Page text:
How a 31-year-old from Suffolk is transforming the Cayman Islands
Cayman Islands head coach Ben Pugh speaks with FIFA.com
The former Ipswich Town academy coach talks about his journey
He previews his team's upcoming World Cup qualifiers with Suriname and Canada
The Cayman Islands have never won a FIFA World Cup™ qualifying match in their entire history.
But that could finally be changing in the near future thanks to a 31-year-old from Shotley, a small village outside Ipswich. Ben Pugh took over as the national team head coach and director of coaching for the Cayman Islands Football Association (CIFA) in July 2019. At the time, the team were hovering just over the very bottom of the FIFA/Coca-Cola World Ranking in 206th.
After six matches in League C in the Concacaf Nations League in 2019, the Cayman Islands, a group of islands with a total population of around 65,000 people, recorded four wins—a 3-2 victory over Barbados the most notable—all before Pugh turned 30. That successful campaign has seen them rise to 193rd in the latest release of the ranking.
But what’s behind this rise and who exactly is Ben Pugh?
After working at Ipswich Town for eight years in a variety of roles mainly focused on youth development, Pugh got an offer to coach a club in the Cayman Islands and it felt like the perfect time for him to take all of his learnings and experiences and put them to the test.
Success with the club saw him move on to be an assistant with the national team before moving into the top job in July 2019. He has helped write the philosophies and style of play for CIFA, which is being implemented throughout all age levels. His emphasis on youth is fully reflected in the national team, which is effectively a U-23 side with players as young as 16 and 17 training regularly with the first team.
“It’s been an excellent life and learning experience,” Pugh told FIFA.com. “Living in a different country comes with its own challenges, but it was a risk I was willing to take to try something a little bit different. I’ve had opportunities here that maybe I wouldn’t have had back home. We’ve travelled to places like the US Virgin Islands, Barbados and Sint Maarten. Playing teams like Barbados, Suriname and Canada is a really good challenge for me personally and for the team.
“I came with no real expectations, both of the island and of the football. I was open-minded and wanted to take it as is. When I got here I was pleasantly surprised. The island is a really good footballing place, from all levels from the Under-8s all the way up to the senior league.
"The standard of play was better than I thought it would be. There are good technical players here that want to progress and play overseas. The footballing culture showed with how we did in the Nations League. Nobody expected us to win any games and we won four. That’s something we can certainly build on for the future.”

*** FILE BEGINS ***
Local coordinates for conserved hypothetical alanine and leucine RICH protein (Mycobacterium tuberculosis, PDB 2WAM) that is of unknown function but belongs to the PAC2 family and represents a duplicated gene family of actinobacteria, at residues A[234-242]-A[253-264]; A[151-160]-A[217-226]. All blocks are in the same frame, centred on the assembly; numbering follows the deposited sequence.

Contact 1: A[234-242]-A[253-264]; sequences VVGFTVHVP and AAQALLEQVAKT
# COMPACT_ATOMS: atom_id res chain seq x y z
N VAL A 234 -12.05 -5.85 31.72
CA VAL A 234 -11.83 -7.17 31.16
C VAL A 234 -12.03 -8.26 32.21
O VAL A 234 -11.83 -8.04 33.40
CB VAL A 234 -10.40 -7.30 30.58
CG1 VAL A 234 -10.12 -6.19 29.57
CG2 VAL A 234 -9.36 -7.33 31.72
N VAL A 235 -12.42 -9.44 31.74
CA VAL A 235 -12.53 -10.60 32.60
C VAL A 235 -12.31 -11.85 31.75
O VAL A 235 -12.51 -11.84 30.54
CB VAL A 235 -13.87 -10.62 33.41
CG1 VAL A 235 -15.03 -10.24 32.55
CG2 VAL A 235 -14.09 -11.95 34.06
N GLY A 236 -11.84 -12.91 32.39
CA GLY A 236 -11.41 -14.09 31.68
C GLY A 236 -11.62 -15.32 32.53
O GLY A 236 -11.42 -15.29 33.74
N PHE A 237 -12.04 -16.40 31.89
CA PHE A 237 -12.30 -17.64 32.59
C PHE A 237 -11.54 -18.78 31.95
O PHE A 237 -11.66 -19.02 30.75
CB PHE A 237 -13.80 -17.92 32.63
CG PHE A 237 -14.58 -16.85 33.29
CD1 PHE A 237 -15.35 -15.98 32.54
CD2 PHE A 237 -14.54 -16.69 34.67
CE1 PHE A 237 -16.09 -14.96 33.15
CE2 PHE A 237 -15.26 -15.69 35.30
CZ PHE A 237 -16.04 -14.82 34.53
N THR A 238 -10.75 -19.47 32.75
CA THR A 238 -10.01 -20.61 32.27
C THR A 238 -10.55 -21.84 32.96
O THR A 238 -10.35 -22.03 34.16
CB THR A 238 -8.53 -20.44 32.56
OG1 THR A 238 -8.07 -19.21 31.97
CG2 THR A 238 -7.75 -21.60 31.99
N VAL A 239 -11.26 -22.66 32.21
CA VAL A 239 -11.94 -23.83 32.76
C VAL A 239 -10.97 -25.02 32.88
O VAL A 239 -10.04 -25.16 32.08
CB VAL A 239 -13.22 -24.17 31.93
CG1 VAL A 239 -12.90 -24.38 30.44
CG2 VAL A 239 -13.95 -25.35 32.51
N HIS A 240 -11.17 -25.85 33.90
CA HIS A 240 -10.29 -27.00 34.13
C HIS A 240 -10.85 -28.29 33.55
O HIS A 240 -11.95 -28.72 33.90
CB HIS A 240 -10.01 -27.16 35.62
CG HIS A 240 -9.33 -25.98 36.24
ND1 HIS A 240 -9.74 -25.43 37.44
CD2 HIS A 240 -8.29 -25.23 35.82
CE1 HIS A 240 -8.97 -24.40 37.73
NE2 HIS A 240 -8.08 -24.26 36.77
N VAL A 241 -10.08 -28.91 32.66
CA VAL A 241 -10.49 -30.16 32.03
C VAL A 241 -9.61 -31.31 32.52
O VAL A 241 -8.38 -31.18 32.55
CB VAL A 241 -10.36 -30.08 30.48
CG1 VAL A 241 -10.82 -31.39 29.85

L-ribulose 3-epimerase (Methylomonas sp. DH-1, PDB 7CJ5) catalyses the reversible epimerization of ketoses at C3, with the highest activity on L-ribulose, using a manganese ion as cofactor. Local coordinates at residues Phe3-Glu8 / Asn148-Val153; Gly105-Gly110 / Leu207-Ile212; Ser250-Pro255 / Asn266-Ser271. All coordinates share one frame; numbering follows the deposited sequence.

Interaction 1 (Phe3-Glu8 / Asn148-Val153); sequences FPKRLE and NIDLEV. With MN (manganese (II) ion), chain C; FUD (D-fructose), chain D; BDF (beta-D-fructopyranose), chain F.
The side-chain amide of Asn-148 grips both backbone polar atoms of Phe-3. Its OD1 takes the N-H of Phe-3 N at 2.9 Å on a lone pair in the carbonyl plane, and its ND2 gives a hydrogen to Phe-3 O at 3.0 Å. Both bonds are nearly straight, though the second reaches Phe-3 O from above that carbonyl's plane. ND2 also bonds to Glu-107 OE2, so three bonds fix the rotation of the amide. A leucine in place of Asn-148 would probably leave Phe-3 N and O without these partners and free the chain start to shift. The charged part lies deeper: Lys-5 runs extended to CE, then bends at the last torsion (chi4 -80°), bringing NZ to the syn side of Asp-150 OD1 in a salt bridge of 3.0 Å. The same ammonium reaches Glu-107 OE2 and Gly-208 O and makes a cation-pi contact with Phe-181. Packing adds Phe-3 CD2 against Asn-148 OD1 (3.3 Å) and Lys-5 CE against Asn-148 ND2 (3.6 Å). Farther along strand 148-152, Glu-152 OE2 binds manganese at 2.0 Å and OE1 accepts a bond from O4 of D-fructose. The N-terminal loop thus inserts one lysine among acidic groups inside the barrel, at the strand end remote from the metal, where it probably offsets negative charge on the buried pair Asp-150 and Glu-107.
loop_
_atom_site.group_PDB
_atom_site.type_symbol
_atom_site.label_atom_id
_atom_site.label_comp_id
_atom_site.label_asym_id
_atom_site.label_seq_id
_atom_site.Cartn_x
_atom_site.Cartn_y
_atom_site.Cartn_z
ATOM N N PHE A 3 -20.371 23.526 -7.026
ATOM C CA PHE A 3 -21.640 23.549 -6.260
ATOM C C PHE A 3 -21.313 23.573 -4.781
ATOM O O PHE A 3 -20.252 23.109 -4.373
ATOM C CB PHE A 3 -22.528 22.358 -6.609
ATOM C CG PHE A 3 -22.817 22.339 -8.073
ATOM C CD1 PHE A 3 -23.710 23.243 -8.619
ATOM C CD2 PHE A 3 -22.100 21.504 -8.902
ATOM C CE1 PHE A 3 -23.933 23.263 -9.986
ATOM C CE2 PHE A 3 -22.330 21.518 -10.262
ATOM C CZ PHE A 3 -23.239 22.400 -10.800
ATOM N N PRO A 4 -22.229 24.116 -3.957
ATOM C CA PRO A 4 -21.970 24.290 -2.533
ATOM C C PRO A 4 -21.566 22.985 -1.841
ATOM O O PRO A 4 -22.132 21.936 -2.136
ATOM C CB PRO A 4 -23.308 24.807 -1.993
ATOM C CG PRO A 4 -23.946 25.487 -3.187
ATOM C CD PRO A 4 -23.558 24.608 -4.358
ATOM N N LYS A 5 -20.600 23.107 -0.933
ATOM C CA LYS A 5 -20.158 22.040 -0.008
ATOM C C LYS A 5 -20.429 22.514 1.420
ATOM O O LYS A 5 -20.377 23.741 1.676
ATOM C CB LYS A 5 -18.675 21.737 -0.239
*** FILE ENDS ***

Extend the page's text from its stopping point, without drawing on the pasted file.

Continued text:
The next challenge for Pugh and Co to build on comes in the form of four FIFA World Cup qualifiers to be played in March and June against Canada (73), Suriname (141), Bermuda (169) and Aruba (200). Their journey begins with tough tests against Suriname and Canada.
“They’re two excellent teams but it gives us the opportunity to play against outstanding players. Suriname have got 20 or so players across Europe. I think they may surprise a few people as well. It’s a fantastic challenge I’m looking forward to and I’m embracing.
"From our players’ point of view these are experiences that they will maybe not get again or that they will remember and treasure for the rest of their lives. Canada have a Champions League winner within their squad. It’s something we’re looking forward to as opposed to something we’re anxious about.
“I don’t think Caribbean football is documented well enough in terms of seeing what players can do. These games give our players the platform for people to have a look at them and maybe one or two will potentially get an opportunity to play football at a higher level off the back of them.”
The Cayman Islands have one full-time professional in their ranks. Elijah Seymour currently plies his trade in Romania with CS Tunari.
“We have a small pool of players to choose from but a big advantage is we can train regularly with them. We supplement that with a few players we have overseas.
"For the last four or five months we have been training two or three times a week. We tend to do evenings because most of our players have full-time jobs, and that comes with its challenges because a couple of them work in construction and work in the heat all day and we’re asking them to do a session. We have to adapt that slightly to meet the needs of the player and what’s best for them.”
For a team that is extremely unlikely to qualify for the World Cup and that is looking to qualify for a first-ever Concacaf Gold Cup, how does Pugh measure success?
“It’s about breaking down those small barriers. The island hadn’t won a game in nearly ten years before our Nations League run of wins. Making little steps forward is important. We’ve never won a World Cup qualifier, so hopefully we can get a result in one of these games and make a little bit of history there and continually keep moving forward.
“Can we qualify for a Gold Cup? Yes; it’s extremely difficult. It would be an incredible achievement, but it’s not impossible if we prepare properly. We have a three-year plan in place which started with the Nations League.
"If we can build a team around our younger players, in two or three years we’ll be in a far better place. Ticking those little boxes as we go, making little bits of history - they’re all steps to that bigger goal.”